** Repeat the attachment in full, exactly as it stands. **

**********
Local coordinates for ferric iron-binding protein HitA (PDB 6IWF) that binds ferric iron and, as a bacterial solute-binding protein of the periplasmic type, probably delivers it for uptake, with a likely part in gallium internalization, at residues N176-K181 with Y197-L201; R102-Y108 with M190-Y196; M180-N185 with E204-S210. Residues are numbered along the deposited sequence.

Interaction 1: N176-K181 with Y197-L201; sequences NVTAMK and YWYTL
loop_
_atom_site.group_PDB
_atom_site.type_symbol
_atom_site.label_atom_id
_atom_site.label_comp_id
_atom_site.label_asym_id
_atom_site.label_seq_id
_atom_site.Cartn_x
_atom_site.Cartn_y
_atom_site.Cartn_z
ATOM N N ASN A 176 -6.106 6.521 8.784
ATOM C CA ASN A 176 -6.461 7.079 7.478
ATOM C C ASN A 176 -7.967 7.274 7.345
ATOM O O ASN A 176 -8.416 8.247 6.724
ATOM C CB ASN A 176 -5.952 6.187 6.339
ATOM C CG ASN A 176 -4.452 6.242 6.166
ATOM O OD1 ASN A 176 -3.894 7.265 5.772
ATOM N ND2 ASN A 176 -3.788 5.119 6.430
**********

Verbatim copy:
Local coordinates for ferric iron-binding protein HitA (PDB 6IWF) that binds ferric iron and, as a bacterial solute-binding protein of the periplasmic type, probably delivers it for uptake, with a likely part in gallium internalization, at residues N176-K181 with Y197-L201; R102-Y108 with M190-Y196; M180-N185 with E204-S210. Residues are numbered along the deposited sequence.

Interaction 1: N176-K181 with Y197-L201; sequences NVTAMK and YWYTL
loop_
_atom_site.group_PDB
_atom_site.type_symbol
_atom_site.label_atom_id
_atom_site.label_comp_id
_atom_site.label_asym_id
_atom_site.label_seq_id
_atom_site.Cartn_x
_atom_site.Cartn_y
_atom_site.Cartn_z
ATOM N N ASN A 176 -6.106 6.521 8.784
ATOM C CA ASN A 176 -6.461 7.079 7.478
ATOM C C ASN A 176 -7.967 7.274 7.345
ATOM O O ASN A 176 -8.416 8.247 6.724
ATOM C CB ASN A 176 -5.952 6.187 6.339
ATOM C CG ASN A 176 -4.452 6.242 6.166
ATOM O OD1 ASN A 176 -3.894 7.265 5.772
ATOM N ND2 ASN A 176 -3.788 5.119 6.430